1. Wide of protest outside headquarters of the Egyptian Syndicate of Journalists in solidarity with journalists killed in Charlie Hebdo attack in Paris
2. Various of journalists standing silently in protest
3. Various of journalist holding a sign reading (French) "I am Charlie"
4. SOUNDBITE (Arabic) Diaa Rashwan, Chairman, Egypt's Syndicate of Journalists:
"The message is clear: attacking the freedom of the press anywhere is an attack on all (journalists). Also, this is the first time journalists have been killed while doing their jobs (working in their office). In the name of Islam, we are innocent of those who have killed our colleagues, from here, the capital of Islamic countries, Cairo."
"This crime and brutality is not in our name, not in the name of this country, or in the name of this Arab nation, nor in the name of Islam or of Muslims at all. Rather, those who commit these acts, we are tasting the same daily here in Egypt."
7. Close of sign reading (English and Arabic): "Syndicate of Journalists"
Journalists in Cairo held a silent protest outside the headquarters of the Egyptian Syndicate of Journalists on Sunday, in solidarity with the journalists killed in the attack on Charlie Hebdo in Paris.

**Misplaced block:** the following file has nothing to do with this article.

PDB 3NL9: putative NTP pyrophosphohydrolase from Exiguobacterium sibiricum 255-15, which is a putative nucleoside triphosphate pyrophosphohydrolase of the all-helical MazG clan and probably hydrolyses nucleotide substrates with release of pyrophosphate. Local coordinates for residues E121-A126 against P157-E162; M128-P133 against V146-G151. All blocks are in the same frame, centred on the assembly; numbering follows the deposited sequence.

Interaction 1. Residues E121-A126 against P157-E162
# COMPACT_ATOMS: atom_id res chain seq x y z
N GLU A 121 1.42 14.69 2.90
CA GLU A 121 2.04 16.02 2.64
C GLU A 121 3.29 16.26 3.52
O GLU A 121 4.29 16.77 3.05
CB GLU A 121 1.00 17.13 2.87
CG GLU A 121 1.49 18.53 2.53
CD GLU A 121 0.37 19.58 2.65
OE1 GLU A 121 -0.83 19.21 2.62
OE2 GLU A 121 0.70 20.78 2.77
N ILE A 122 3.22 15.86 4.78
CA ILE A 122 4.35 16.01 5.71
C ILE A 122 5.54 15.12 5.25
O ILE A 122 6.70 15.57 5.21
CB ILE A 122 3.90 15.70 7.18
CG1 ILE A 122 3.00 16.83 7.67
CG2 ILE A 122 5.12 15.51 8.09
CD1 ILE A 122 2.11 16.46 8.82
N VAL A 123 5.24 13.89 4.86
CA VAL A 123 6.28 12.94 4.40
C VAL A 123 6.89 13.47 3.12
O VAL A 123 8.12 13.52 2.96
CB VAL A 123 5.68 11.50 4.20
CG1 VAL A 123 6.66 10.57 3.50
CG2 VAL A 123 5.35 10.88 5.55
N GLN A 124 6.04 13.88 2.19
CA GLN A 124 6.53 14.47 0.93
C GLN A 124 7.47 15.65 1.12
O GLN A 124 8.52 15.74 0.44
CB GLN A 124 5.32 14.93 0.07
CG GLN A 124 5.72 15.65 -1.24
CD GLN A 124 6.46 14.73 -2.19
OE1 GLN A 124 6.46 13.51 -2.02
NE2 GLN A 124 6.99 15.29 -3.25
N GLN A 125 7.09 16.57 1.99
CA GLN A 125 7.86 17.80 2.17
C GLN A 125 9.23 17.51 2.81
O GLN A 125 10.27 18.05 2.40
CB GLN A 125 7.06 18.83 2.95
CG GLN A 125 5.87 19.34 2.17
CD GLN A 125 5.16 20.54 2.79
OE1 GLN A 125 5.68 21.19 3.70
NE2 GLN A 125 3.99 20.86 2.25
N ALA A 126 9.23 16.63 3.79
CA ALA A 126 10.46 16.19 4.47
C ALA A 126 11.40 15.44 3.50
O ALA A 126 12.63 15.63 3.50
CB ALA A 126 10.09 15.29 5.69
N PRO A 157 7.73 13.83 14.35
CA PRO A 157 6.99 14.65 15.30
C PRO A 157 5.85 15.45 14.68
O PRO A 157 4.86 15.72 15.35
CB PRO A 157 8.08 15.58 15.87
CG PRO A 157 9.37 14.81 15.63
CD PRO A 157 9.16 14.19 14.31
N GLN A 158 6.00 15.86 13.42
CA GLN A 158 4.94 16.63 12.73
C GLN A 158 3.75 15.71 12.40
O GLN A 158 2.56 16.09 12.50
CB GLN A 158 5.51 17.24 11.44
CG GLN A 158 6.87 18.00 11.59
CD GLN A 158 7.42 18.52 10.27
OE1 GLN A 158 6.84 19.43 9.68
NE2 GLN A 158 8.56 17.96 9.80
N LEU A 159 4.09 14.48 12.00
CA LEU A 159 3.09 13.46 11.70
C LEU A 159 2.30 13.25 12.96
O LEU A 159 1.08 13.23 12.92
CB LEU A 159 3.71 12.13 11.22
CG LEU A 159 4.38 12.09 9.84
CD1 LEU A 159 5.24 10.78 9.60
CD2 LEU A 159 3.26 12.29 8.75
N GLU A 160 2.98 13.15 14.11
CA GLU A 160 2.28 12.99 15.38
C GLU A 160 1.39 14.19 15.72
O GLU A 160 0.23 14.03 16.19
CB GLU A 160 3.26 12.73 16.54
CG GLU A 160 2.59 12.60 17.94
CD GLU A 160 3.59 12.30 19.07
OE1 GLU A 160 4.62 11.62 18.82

The journalists in Cairo stood in silence, holding up pens and signs reading "Je Suis Charlie", which as become a slogan of solidarity with those killed.
The Chairman of the syndicate, Diaa Rashwan, said at the protest that "attacking the freedom of the press anywhere is an attack on all (journalists)."
Brothers Said and Cherif Kouachi murdered 12 people at the Charlie Hebdo offices on Wednesday, then led police on a chase for two days and were finally cornered on Friday at a printing house near Charles de Gaulle Airport.
The Egyptian government have been holding three journalists from TV channel Al-Jazeera English in prison for over a year, on charges stemming from their reporting on the fall of former President Mohammed Morsi.
Last week a Cairo Court of Cassation ordered a retrial, after a court last June sentenced Australian Peter Greste and Canadian-Egyptian Mohammed Fahmy to seven years in prison and Egyptian Baher Mohammed to 10 years, amid widespread international condemnation.